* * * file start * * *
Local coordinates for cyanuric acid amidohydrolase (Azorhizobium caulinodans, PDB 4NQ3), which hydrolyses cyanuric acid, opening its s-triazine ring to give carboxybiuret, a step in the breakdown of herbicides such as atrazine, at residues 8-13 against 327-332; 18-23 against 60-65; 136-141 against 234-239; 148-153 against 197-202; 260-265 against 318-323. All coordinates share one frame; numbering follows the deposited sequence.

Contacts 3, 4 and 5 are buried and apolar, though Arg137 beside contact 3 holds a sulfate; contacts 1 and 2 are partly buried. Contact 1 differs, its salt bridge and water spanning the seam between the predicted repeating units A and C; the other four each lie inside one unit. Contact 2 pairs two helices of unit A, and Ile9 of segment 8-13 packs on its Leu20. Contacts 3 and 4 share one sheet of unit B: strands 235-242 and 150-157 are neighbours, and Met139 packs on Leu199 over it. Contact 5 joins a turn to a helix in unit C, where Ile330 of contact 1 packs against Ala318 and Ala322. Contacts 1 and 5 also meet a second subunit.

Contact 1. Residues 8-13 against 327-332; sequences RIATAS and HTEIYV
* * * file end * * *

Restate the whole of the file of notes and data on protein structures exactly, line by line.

Local coordinates for cyanuric acid amidohydrolase (Azorhizobium caulinodans, PDB 4NQ3), which hydrolyses cyanuric acid, opening its s-triazine ring to give carboxybiuret, a step in the breakdown of herbicides such as atrazine, at residues 8-13 against 327-332; 18-23 against 60-65; 136-141 against 234-239; 148-153 against 197-202; 260-265 against 318-323. All coordinates share one frame; numbering follows the deposited sequence.

Contacts 3, 4 and 5 are buried and apolar, though Arg137 beside contact 3 holds a sulfate; contacts 1 and 2 are partly buried. Contact 1 differs, its salt bridge and water spanning the seam between the predicted repeating units A and C; the other four each lie inside one unit. Contact 2 pairs two helices of unit A, and Ile9 of segment 8-13 packs on its Leu20. Contacts 3 and 4 share one sheet of unit B: strands 235-242 and 150-157 are neighbours, and Met139 packs on Leu199 over it. Contact 5 joins a turn to a helix in unit C, where Ile330 of contact 1 packs against Ala318 and Ala322. Contacts 1 and 5 also meet a second subunit.

Contact 1. Residues 8-13 against 327-332; sequences RIATAS and HTEIYV